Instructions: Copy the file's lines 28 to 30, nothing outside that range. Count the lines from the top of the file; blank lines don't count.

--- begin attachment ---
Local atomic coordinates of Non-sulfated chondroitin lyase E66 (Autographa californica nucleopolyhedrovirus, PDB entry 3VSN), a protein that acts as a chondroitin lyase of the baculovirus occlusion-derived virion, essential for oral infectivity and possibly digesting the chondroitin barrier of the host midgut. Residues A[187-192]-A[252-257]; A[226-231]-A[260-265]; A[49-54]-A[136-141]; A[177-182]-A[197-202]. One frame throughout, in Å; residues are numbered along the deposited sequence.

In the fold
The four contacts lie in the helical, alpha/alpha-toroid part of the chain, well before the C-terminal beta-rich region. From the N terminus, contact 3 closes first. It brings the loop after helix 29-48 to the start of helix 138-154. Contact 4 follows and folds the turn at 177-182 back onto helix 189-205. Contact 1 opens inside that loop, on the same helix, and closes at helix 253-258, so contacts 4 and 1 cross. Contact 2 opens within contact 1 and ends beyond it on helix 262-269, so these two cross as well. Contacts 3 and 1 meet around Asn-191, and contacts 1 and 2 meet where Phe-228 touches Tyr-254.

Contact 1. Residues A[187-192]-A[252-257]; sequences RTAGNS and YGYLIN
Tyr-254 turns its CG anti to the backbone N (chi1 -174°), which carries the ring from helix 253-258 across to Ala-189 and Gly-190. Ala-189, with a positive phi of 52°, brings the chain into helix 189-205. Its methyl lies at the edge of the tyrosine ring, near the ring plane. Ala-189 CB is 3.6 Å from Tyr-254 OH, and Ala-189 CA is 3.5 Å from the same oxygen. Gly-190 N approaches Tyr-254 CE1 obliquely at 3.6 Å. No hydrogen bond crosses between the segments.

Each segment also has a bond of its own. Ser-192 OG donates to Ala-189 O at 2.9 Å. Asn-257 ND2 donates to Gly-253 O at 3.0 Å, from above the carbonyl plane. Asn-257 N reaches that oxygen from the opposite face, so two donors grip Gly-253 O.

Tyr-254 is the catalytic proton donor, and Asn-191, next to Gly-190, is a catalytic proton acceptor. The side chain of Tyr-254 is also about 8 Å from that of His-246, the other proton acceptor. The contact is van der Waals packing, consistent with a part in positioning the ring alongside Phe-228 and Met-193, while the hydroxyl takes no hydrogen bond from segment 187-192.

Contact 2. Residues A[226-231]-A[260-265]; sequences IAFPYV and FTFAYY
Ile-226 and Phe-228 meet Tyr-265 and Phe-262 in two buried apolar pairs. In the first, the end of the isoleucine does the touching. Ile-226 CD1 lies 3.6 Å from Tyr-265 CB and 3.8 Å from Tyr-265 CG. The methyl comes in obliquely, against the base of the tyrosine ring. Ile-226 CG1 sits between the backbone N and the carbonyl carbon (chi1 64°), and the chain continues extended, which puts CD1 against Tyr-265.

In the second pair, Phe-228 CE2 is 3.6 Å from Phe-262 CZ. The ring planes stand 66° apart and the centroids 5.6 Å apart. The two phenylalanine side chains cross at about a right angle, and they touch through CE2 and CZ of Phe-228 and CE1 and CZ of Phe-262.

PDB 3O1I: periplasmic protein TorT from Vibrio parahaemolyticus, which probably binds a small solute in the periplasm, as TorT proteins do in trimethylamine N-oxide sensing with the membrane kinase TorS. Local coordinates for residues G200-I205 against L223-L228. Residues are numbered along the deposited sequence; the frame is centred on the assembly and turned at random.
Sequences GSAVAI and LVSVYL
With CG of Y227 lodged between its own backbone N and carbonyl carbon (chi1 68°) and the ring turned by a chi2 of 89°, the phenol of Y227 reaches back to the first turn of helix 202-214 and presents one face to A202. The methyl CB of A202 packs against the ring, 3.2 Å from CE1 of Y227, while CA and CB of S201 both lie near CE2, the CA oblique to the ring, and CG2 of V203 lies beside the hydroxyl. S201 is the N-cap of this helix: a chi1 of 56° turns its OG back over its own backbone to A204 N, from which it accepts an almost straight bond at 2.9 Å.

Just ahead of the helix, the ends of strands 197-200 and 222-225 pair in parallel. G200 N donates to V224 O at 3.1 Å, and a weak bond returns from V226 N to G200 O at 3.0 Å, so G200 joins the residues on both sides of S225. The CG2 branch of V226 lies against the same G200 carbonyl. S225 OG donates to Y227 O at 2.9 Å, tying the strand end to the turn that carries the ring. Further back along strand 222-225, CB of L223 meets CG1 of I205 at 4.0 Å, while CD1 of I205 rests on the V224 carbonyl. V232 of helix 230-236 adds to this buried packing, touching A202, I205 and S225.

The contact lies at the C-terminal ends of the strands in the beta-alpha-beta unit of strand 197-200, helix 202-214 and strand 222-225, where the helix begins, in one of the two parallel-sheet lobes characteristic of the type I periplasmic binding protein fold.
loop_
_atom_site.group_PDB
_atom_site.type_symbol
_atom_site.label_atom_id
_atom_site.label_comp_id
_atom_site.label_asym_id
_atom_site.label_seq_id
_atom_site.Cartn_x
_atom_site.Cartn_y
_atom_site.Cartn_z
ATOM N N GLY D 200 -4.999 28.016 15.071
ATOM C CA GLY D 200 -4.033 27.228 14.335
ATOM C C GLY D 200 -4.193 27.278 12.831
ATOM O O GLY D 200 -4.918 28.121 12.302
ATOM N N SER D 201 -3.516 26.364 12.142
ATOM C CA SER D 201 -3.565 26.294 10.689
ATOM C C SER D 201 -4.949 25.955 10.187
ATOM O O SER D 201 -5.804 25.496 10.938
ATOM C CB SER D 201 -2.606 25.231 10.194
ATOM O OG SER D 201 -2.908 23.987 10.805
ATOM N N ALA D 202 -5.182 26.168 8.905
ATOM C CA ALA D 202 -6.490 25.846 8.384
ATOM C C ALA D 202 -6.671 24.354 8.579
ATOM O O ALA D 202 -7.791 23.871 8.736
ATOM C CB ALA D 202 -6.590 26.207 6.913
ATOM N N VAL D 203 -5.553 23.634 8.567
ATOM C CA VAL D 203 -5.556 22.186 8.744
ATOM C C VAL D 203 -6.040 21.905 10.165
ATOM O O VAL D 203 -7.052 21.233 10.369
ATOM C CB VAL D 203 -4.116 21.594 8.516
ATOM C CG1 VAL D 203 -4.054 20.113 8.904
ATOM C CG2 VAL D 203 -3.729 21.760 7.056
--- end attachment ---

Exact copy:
ATOM C C GLY D 200 -4.193 27.278 12.831
ATOM O O GLY D 200 -4.918 28.121 12.302
ATOM N N SER D 201 -3.516 26.364 12.142